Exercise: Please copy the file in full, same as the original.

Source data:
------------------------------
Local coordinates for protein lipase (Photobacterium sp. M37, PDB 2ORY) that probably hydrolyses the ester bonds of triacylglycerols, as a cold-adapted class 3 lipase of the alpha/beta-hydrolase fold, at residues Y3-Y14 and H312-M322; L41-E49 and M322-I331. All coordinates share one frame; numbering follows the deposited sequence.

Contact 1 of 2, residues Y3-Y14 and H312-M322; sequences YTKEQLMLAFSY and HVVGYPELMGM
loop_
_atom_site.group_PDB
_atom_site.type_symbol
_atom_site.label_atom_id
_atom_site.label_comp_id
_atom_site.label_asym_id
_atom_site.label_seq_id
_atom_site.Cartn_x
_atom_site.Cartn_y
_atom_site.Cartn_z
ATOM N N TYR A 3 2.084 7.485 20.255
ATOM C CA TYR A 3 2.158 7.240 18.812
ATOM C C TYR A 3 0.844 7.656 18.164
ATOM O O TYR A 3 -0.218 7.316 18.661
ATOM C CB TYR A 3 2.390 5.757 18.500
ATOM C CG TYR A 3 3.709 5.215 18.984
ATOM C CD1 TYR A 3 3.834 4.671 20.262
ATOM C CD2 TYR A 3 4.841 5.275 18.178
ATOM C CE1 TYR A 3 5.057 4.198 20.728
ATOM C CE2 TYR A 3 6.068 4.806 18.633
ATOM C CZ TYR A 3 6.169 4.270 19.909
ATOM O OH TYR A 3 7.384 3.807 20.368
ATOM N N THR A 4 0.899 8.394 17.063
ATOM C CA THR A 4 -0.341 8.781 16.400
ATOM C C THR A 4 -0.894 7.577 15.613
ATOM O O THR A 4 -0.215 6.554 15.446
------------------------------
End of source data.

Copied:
Local coordinates for protein lipase (Photobacterium sp. M37, PDB 2ORY) that probably hydrolyses the ester bonds of triacylglycerols, as a cold-adapted class 3 lipase of the alpha/beta-hydrolase fold, at residues Y3-Y14 and H312-M322; L41-E49 and M322-I331. All coordinates share one frame; numbering follows the deposited sequence.

Contact 1 of 2, residues Y3-Y14 and H312-M322; sequences YTKEQLMLAFSY and HVVGYPELMGM
loop_
_atom_site.group_PDB
_atom_site.type_symbol
_atom_site.label_atom_id
_atom_site.label_comp_id
_atom_site.label_asym_id
_atom_site.label_seq_id
_atom_site.Cartn_x
_atom_site.Cartn_y
_atom_site.Cartn_z
ATOM N N TYR A 3 2.084 7.485 20.255
ATOM C CA TYR A 3 2.158 7.240 18.812
ATOM C C TYR A 3 0.844 7.656 18.164
ATOM O O TYR A 3 -0.218 7.316 18.661
ATOM C CB TYR A 3 2.390 5.757 18.500
ATOM C CG TYR A 3 3.709 5.215 18.984
ATOM C CD1 TYR A 3 3.834 4.671 20.262
ATOM C CD2 TYR A 3 4.841 5.275 18.178
ATOM C CE1 TYR A 3 5.057 4.198 20.728
ATOM C CE2 TYR A 3 6.068 4.806 18.633
ATOM C CZ TYR A 3 6.169 4.270 19.909
ATOM O OH TYR A 3 7.384 3.807 20.368
ATOM N N THR A 4 0.899 8.394 17.063
ATOM C CA THR A 4 -0.341 8.781 16.400
ATOM C C THR A 4 -0.894 7.577 15.613
ATOM O O THR A 4 -0.215 6.554 15.446